Last night Liz Gannes and Chris Albrecht from
New Tee Vee (the video blog about online video) threw a party in Hollywood at the Cat and the Fiddle. The bar was filled with online video creators including Kent Nichols from Ask A Ninja, Greg Goodfried and Miles Beckett from Lonely Girl 15 and KateModern, Hayden Black from Goodnight Burbank and Abigail’s Teen Diary, Felicia Day from The Guild, Douglas Cheney and Ryan Wise from Big Fantastic, Alec McNayr from Space Shank and David Nadelberg from Mortified, were there as well as people from companies playing in this space like Jane Hu from Vuguru, Sarah Szalavitz from Veoh, Angela Gyetvan from Revver, Jamie Flam from Independent Comedy Network, Zach Posner from National Lampoon, Philip Hodgetts from Open Television Network and Jeremy McMillan from Soda Entertainment.
What really hit me was that as diverse as the content was from these different creators so were the business models of the different online videos represented by these people.
Ask A Ninja has an online advertising agency selling their ad inventory. The Lonely Girl 15 guys are selling their own product placement deals. Hayden Black is using Revver. The Big fantastic guys are creating content for Michael Eisner and Jane Hu at Vuguru and also doing content in a partnership deal with Brent Weinstein's 60 Frames. Everyone is trying different ways of getting to the advertising dollars. Phil Hodgetts seemed to be the only one at the party who was doing a pay-per-view model although the guy from CBS Interactive who bought Wall Strip for $5 Million was there but I'm not sure you can say that's a pay-per-view model ;)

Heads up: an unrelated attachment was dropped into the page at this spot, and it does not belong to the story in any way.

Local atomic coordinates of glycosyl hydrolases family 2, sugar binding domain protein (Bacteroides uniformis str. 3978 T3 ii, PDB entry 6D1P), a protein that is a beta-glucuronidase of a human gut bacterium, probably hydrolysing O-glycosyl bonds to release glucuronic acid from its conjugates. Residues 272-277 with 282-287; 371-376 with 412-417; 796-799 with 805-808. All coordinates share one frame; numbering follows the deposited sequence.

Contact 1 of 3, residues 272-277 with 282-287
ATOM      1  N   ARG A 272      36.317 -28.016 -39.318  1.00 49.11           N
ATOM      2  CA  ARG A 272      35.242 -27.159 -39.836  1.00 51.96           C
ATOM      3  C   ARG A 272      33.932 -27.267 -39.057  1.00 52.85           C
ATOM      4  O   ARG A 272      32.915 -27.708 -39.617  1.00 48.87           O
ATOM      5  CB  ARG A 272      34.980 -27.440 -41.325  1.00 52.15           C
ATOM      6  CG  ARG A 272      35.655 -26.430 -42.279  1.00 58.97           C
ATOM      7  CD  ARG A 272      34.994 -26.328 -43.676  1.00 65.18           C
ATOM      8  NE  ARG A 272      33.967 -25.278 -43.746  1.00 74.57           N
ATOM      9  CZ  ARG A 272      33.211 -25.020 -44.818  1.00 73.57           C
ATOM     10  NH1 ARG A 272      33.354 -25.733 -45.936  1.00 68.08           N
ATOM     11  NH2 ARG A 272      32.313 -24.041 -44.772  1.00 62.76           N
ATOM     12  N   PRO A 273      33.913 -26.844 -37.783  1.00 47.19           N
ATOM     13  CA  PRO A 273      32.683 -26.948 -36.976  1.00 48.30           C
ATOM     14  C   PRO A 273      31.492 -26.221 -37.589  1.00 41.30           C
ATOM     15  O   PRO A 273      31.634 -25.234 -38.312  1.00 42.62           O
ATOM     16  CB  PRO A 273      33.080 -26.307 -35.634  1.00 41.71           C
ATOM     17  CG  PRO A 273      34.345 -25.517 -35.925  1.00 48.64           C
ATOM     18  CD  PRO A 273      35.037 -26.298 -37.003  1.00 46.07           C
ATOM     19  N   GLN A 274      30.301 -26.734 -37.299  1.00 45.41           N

As I keep reading terms of service agreements from online advertising companies I keep seeing how different media companies are better for different types of content creators. Just because someone has online video ads doesn't mean those ads are right for your content and even if the ads are right for your content doesn't mean the video player or delivery device they have is right for your website and don't get me started on getting ads in your video podcast.
Right now it is truly the Wild West in online video and just because someone is building a fancy train doesn't mean that it will fit on your tracks.
It will all work itself out in time just like the banner ads industry has worked itself out with IAB standards but it takes time.
My advise right now is don't lock yourself into anyone monetization opportunity just yet. Keep your options open and look at what might work best for your content.